Jeremy Ng, 32, used to be a “fat kid” who didn’t exercise – and he had weighed 106kg at one stage. But today, he’s an endurance athlete – with his sights firmly set on completing his first full Ironman triathlon.
Persuaded by a good friend to take up endurance sports
Ng, who is the Assistant Manager for Sound, Video & Broadcast at the Marina Bay Sands Theatre, initially took up endurance sports after he was persuaded by a friend. Said Ng, “A good friend, who’s a pastor in Penang, had started running as a hobby and he encouraged me to join him for a marathon in Penang. He was telling me all about how it helped his congregation’s discipline and leadership – and of course, how they benefitted physically.”
Added Ng, “I initially agreed hesitantly but eventually warmed to the idea. The hard part was signing up. It took a few months before I actually decided to sign up, but once I had registered, I knew I had to finish the race.”
In the five months of training leading up to the marathon, Ng lost about 20kg. Since then, he has continued to lose weight and today, he weighs about 80kg.
Started to entertain dreams of completing a full Ironman
It was also during this period of time, when he was training for his marathon, that Ng started to entertain dreams of competing an Ironman. He said, “As I was training for the marathon, I thought to myself, what’s going to happen after completing 42km? There was a point in my training – I think it was after the 32k Newton Challenge – where I had been confident of completing the marathon distance and wanted to see how much further I could push myself.”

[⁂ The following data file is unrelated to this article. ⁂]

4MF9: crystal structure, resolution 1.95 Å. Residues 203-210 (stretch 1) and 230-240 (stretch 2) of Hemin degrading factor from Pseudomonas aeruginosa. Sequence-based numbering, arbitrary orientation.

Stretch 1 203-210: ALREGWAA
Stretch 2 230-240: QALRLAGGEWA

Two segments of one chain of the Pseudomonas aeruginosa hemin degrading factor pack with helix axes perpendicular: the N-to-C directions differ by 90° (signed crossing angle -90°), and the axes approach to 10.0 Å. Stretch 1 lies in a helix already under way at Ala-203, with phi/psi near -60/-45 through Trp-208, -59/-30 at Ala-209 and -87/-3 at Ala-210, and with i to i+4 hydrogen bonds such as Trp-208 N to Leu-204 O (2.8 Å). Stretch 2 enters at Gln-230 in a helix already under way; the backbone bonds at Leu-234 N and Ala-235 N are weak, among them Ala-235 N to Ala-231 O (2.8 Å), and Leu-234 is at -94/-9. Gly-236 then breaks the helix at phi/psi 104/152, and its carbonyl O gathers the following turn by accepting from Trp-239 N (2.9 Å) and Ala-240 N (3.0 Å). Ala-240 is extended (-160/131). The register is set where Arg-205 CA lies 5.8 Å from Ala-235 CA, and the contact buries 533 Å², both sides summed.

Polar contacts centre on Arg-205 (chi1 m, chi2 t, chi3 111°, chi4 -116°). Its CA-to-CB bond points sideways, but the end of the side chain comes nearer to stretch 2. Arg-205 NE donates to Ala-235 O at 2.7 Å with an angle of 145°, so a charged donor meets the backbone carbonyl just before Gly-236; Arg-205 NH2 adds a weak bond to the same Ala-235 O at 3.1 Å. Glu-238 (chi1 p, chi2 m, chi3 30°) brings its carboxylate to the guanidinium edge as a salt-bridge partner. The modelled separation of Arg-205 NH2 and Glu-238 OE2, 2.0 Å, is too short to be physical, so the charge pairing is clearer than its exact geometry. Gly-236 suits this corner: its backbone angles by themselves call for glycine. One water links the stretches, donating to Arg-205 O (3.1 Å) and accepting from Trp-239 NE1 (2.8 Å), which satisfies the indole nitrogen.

This subsequently brought Ng’s thoughts back to his childhood days when he was watching Peter Reid on television wining the 2000 Kona Ironman World Championships. Said Ng, “Being a fat kid then, I had a secret dream to do an Ironman race one day, but I never told anyone. But suddenly it dawned on me that just perhaps, doing an Iron-distance triathlon was a possibility.”
Plunged into the triathlon scene
So after the completion of his marathon in Penang, Ng then plunged into the triathlon scene – and soon got addicted. That had been in November 2014. Said Ng, “I love the triathlon community. It was after starting to train for triathlons that I met like-minded people. As much as triathlon is considered an individual sport, there is a certain camaraderie amongst triathletes – from watching out for each other during open water training swims and riding on open roads, to discussing the best training methods and deals for equipment.”
“As a sport, the many technical aspects keep it interesting. Now I not only have to think about running – the process of improving my swim and cycle techniques add to the fun,” said Ng.